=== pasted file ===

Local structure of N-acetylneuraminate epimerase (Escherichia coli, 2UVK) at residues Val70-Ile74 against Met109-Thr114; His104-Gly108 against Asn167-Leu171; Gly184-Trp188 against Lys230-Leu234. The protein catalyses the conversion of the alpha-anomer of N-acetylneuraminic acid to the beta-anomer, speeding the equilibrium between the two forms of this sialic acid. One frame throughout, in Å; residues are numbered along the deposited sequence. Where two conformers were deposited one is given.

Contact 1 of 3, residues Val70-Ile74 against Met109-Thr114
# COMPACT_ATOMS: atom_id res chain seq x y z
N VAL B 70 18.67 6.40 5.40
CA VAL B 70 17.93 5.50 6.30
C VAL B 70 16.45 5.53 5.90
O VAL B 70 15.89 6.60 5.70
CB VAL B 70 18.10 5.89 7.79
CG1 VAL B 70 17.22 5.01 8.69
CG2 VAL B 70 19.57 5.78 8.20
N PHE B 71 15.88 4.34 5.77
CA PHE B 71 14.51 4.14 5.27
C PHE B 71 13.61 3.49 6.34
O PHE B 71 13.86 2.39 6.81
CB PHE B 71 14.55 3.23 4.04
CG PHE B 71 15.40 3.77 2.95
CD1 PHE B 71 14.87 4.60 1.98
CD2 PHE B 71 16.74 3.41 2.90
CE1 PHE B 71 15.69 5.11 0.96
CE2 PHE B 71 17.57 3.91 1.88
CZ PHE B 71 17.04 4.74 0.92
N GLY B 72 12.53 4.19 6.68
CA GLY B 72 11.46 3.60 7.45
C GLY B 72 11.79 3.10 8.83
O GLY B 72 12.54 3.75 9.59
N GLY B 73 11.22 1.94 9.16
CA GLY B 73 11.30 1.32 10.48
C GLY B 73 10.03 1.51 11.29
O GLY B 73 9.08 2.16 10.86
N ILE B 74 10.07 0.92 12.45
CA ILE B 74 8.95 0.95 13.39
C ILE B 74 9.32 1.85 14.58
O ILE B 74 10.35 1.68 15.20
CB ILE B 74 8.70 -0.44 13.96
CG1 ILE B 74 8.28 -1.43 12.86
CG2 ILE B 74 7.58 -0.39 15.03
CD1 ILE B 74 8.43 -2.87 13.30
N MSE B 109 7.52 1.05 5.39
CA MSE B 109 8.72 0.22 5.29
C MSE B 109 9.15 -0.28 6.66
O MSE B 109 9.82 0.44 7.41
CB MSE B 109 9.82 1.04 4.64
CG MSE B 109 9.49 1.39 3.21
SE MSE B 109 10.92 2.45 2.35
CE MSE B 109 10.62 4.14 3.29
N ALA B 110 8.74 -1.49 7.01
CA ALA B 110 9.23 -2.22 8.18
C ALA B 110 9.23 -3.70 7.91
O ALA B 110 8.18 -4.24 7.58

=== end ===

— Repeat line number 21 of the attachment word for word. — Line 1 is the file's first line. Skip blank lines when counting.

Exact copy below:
CZ PHE B 71 17.04 4.74 0.92